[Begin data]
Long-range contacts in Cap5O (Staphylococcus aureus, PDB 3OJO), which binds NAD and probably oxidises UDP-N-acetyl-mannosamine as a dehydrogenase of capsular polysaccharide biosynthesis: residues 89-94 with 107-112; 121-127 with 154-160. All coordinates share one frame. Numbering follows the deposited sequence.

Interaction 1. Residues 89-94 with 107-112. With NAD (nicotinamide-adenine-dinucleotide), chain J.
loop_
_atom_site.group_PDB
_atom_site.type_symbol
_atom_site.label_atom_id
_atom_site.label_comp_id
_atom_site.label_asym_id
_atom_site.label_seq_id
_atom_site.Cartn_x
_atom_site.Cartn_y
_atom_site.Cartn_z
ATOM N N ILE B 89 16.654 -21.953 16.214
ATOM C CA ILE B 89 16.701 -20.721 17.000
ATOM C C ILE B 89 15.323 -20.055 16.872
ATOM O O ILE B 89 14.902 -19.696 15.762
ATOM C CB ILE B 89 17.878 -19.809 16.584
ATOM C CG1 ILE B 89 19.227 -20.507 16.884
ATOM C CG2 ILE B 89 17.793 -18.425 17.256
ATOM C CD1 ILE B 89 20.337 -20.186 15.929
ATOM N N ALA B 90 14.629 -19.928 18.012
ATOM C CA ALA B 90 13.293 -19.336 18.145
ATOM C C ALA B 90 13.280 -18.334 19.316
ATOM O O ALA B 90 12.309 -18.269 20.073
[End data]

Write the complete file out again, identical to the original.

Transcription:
Long-range contacts in Cap5O (Staphylococcus aureus, PDB 3OJO), which binds NAD and probably oxidises UDP-N-acetyl-mannosamine as a dehydrogenase of capsular polysaccharide biosynthesis: residues 89-94 with 107-112; 121-127 with 154-160. All coordinates share one frame. Numbering follows the deposited sequence.

Interaction 1. Residues 89-94 with 107-112. With NAD (nicotinamide-adenine-dinucleotide), chain J.
loop_
_atom_site.group_PDB
_atom_site.type_symbol
_atom_site.label_atom_id
_atom_site.label_comp_id
_atom_site.label_asym_id
_atom_site.label_seq_id
_atom_site.Cartn_x
_atom_site.Cartn_y
_atom_site.Cartn_z
ATOM N N ILE B 89 16.654 -21.953 16.214
ATOM C CA ILE B 89 16.701 -20.721 17.000
ATOM C C ILE B 89 15.323 -20.055 16.872
ATOM O O ILE B 89 14.902 -19.696 15.762
ATOM C CB ILE B 89 17.878 -19.809 16.584
ATOM C CG1 ILE B 89 19.227 -20.507 16.884
ATOM C CG2 ILE B 89 17.793 -18.425 17.256
ATOM C CD1 ILE B 89 20.337 -20.186 15.929
ATOM N N ALA B 90 14.629 -19.928 18.012
ATOM C CA ALA B 90 13.293 -19.336 18.145
ATOM C C ALA B 90 13.280 -18.334 19.316
ATOM O O ALA B 90 12.309 -18.269 20.073